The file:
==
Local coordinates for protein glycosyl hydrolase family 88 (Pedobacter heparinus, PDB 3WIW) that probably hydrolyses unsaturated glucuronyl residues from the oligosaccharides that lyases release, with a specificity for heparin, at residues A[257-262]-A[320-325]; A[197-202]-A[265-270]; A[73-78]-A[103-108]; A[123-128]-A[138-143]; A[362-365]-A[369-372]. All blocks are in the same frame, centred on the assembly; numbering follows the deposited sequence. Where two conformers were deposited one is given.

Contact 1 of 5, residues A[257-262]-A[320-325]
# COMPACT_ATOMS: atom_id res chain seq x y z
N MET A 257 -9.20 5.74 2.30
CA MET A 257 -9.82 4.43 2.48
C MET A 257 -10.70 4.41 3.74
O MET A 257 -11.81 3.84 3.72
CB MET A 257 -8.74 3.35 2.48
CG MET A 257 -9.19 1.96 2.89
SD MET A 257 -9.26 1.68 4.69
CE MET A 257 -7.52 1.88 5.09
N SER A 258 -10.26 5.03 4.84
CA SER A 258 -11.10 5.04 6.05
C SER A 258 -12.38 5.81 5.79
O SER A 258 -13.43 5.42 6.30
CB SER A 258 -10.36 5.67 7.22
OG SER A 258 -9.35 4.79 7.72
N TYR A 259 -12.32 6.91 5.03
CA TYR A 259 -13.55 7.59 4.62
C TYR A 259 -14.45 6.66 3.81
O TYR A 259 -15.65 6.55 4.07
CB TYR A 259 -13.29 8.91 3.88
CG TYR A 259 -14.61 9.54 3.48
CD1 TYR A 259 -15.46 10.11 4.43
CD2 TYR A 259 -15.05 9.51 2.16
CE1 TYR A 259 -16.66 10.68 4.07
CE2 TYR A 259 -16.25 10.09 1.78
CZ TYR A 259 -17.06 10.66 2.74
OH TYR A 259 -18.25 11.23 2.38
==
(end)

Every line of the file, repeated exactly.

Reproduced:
Local coordinates for protein glycosyl hydrolase family 88 (Pedobacter heparinus, PDB 3WIW) that probably hydrolyses unsaturated glucuronyl residues from the oligosaccharides that lyases release, with a specificity for heparin, at residues A[257-262]-A[320-325]; A[197-202]-A[265-270]; A[73-78]-A[103-108]; A[123-128]-A[138-143]; A[362-365]-A[369-372]. All blocks are in the same frame, centred on the assembly; numbering follows the deposited sequence. Where two conformers were deposited one is given.

Contact 1 of 5, residues A[257-262]-A[320-325]
# COMPACT_ATOMS: atom_id res chain seq x y z
N MET A 257 -9.20 5.74 2.30
CA MET A 257 -9.82 4.43 2.48
C MET A 257 -10.70 4.41 3.74
O MET A 257 -11.81 3.84 3.72
CB MET A 257 -8.74 3.35 2.48
CG MET A 257 -9.19 1.96 2.89
SD MET A 257 -9.26 1.68 4.69
CE MET A 257 -7.52 1.88 5.09
N SER A 258 -10.26 5.03 4.84
CA SER A 258 -11.10 5.04 6.05
C SER A 258 -12.38 5.81 5.79
O SER A 258 -13.43 5.42 6.30
CB SER A 258 -10.36 5.67 7.22
OG SER A 258 -9.35 4.79 7.72
N TYR A 259 -12.32 6.91 5.03
CA TYR A 259 -13.55 7.59 4.62
C TYR A 259 -14.45 6.66 3.81
O TYR A 259 -15.65 6.55 4.07
CB TYR A 259 -13.29 8.91 3.88
CG TYR A 259 -14.61 9.54 3.48
CD1 TYR A 259 -15.46 10.11 4.43
CD2 TYR A 259 -15.05 9.51 2.16
CE1 TYR A 259 -16.66 10.68 4.07
CE2 TYR A 259 -16.25 10.09 1.78
CZ TYR A 259 -17.06 10.66 2.74
OH TYR A 259 -18.25 11.23 2.38